Definitions

lets cat ouf bag

Cat's cradle

Cat's cradle is a well known series of string figures created between two people as a game. The name of the entire game, the specific figures, their order, and the names of the figures vary. Versions of this game have been found in indigenous cultures all over the world--from the Arctic to the Equatorial zones. In some regions of the US, this game is also known as Jack in the Pulpit.

How to play

The game begins with the first player wrapping a loop of string around the hand (around the fingers or wrists) and taking one side of the string and circling the hands again. Then this player performs the last two moves of Opening A: taking the string witch runs on the inside of the left arm onto the first finger of their right hand, then, reaching through the triangle created, the loop on the inside of the right hand is taken onto the first finger of the left hand).

The aim of the game is to make a series of figures include the "cat's cradle". This is created by two sets of crossed string between both hands. A second player grasps each cross horizontally using the thumb and first fingers, pulls these outwards, down under the line which runs below the crosses from the first players wrists, and back up. The first player lets go of the figure and the second player stretches it open by bringing apart the thumbs and fingers. This figure is the "diamonds". A series of other alterations produce more figures, some of which lead back to the diamonds while some are dead ends and cannot be transformed. (Some say that "diamonds" is the cat's cradle from the game title, while others insist it's only the game title, and not any figures.)

This game is very simple and is always started with the above opening. After that one mostly pinches the x's and wrap them around the outside strings. The other moves tend to need a little more practice.

History

The origin of the name "cat's cradle" may have come from a corruption of cratch-cradle, or manger cradle (though this derivation is disputed by the OED). The French word for manger is crèche, and cattle feed racks are still known as cratches. The "manger cradle" is significant in the nativity: Jesus was born in a barn and laid in a manger because no other lodgings were available.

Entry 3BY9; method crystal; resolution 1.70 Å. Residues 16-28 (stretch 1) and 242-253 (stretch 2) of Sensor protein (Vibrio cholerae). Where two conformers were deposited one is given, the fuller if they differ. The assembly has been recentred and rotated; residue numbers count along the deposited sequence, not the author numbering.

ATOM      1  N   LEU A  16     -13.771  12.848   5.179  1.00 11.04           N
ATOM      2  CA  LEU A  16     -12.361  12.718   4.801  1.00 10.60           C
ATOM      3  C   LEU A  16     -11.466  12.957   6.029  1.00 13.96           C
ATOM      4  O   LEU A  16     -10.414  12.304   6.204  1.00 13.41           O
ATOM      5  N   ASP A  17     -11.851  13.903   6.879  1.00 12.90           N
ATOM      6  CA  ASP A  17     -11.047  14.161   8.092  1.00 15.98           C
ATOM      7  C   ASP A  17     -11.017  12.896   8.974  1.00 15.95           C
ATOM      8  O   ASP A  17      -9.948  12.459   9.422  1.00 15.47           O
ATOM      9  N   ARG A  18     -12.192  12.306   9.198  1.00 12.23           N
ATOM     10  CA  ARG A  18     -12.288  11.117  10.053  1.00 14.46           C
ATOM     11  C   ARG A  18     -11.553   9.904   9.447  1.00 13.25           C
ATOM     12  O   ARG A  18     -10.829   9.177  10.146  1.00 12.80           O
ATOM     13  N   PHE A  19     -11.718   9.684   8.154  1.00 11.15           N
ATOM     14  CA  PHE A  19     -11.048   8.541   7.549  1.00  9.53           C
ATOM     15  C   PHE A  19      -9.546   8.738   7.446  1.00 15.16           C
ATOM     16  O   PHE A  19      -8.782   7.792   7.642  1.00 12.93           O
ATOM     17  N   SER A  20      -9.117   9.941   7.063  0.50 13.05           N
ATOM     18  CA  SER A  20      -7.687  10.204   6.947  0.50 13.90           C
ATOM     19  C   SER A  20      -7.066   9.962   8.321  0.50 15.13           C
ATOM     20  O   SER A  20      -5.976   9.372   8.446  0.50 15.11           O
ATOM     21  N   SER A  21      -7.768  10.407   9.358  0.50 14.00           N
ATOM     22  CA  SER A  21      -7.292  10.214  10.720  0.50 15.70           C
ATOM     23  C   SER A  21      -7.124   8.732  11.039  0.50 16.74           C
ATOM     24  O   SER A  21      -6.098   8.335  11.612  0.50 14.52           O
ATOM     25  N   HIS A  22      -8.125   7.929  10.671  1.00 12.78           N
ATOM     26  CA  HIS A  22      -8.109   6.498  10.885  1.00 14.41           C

In an 1858 Punch Cartoon it is referred to as "Scratch Cradle", a name supported by Brewer's 1898 Dictionary Different cultures have different names for the game, and often different names for the individual figures. (For instance, the Russians call the whole game simply "the game of string" and the "diamonds" pattern a "carpet", and have names like "field", "fish" and "sawhorse" for all other figures. The cat isn't ever mentioned, but the cradle is, though it's the initial figure that is called so.)

Cat's cradle is probably one of humanity's oldest games, and is spread among an astonishing variety of cultures, even ones as unrelated as Europeans and the Dyaks of Indonesia; Alfred Wallace who, while traveling in Borneo, thought of amusing the Dyak youths with a novel game with string, was in turn very surprised when they proved to be familiar with it, and showed him some figures and transitions that he hadn’t previously seen. In China Cat's Cradle is called Catch Cradle. The anthropologist Louis Leakey has also described his use of this game to obtain the cooperation of Sub-Saharan African tribes otherwise unfamiliar with, and suspicious of, Europeans. A character in Joanna Russ's 1975 novel The Female Man calls cat's cradle "the universal symbol of peace".

World Record

Geneva Hultenius, Maryann DiVona, and Rita Divona completed 21,200 cat's cradles in 21 hours in Chula Vista, California. The Guinness Book of World Records reported it as a world record in the 1975 and 1976 editions.

References

Bibliography

  • Nares, Robert. A Glossary: Or, Collection of Words, Phrases, Names, and Allusions to Customs, Proverbs, Etc. London: Gibbings and Company, Limited (1901).
  • Taylor, E.S. "Cats-Cradle", pp. 412-422 of Notes and Queries: A Medium of Inter-communication for Literary Men, Artists, Antiquaries, Genealogists, Etc. Vol. 11 (January—June, 1855). London: George Bell (1855).

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